Tuesday, October 16, 2012

Best Practices: Working with Fusible Interfacing

Fusible interfacing can do wonderful things for your sewing.  Depending on the type you choose, it can add stability, structure and even padding to your creation.  The varieties are endless:  Fusibles range in thickness...some are tissue-like and tear easily, some stretch with your knits, yet others have no foundation at all.  Instead, they're little more than glue pressed in a misty weblike sheet used to applique one fabric to another for quilting.  Though most fusible interfacings are manufactured in white, some also come in gray and black. 

As wonderful as fusible interfacing is, it can be a total pain to work with.  Here are some tips for avoiding common pitfalls and making things a little easier...

Selecting fusible interfacing:
- Do a little research and take your time buying interfacing.  If you want to stabilize a stretch knit, know whether you're buying stretchable interfacing that will give along with the fabric. 
- Read the instructions that come on that thin piece of printed paper wrapped around the interfacing. 
- Pay attention to which side is the fusible side.  It's no fun putting a hot iron directly on the glue side of interfacing.  (Ask me how I know...and invest in a decent iron cleaning kit.  My favorite is made by Rowenta.)

The glue sometimes looks like a glittery layer on one side, like the photo of the black interfacing below.  Other times, as with fusible fleece, the glue resembles tiny white beads attached to the surface.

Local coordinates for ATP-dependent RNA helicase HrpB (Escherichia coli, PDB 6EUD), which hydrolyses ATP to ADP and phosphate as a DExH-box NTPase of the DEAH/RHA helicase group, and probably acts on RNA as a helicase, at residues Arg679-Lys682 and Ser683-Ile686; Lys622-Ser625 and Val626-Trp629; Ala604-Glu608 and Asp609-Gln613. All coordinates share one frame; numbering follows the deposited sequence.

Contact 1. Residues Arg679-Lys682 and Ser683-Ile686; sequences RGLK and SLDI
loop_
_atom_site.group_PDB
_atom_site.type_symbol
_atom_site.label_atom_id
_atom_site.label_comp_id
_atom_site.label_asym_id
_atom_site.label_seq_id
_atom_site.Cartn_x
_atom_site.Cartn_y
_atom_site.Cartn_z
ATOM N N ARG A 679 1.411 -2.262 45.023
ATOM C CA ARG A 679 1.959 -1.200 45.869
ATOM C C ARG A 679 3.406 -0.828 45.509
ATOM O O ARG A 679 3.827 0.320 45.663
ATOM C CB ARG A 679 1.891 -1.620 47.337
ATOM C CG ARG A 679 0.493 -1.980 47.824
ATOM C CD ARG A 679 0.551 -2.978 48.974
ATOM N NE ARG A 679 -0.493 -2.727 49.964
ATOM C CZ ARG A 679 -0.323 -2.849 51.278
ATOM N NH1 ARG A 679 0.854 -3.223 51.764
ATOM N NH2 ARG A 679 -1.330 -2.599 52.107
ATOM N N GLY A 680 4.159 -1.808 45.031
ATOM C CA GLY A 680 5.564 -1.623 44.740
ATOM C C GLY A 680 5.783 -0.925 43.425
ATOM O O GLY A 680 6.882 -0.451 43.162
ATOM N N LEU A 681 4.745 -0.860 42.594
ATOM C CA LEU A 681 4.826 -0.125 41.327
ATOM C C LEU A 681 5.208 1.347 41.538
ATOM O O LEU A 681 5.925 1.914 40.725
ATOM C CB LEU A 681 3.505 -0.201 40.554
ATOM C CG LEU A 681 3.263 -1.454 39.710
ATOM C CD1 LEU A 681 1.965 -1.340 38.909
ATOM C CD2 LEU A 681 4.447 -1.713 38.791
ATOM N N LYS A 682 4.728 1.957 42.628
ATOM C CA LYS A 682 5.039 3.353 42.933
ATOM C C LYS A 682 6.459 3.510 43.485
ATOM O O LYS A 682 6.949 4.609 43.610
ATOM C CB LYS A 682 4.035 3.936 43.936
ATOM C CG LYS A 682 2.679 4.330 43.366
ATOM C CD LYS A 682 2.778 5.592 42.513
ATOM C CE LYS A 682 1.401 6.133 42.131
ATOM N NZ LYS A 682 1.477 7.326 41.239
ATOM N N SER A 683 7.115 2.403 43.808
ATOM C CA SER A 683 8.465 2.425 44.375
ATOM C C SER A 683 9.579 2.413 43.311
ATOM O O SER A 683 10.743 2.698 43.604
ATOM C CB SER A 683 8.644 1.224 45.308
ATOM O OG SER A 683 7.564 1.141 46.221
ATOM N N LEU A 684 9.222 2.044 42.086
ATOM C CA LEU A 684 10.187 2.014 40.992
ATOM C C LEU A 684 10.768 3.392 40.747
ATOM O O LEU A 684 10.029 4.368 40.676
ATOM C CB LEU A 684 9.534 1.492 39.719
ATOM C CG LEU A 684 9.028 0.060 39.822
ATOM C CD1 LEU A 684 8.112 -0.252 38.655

Do things in the right order: (**Here comes the most important tip!**)
- If possible, fuse before you cut!  If you're confident you have enough fabric and enough fusible, fuse the two together before you cut your pattern pieces.
- If you're not sure whether you have enough fabric to put the fabric and fusible together first, then cut your pattern pieces only from the fabric.  From there, you can fuse them to a sheet of fusible and then cut them from the joined layers.

DON'T cut the pattern pieces separately from the fabric and the fusible and then try to put them together.  Nearly every pattern tells you to cut separate pieces from both.  That's great for a cutting list, but it doesn't save time or energy, and it usually leaves a mess.  When you cut the pattern pieces separately from the fabric and the fusible, the pieces almost always come out slightly skewed or misshapen.  Then they don't fit properly when you try to fuse them together. You will get cleaner, more professional results every time by cutting your fusible after it's attached to your fabric. (It only took me, like, 10 years to put 2+2 together on this one.)

The only time it's better to cut all your pieces out first is when the fusible is really thick.  When I use fusible fleece or a super-rigid fusible interfacing (like they put in stiff bags), I don't usually want the interfacing in the seams.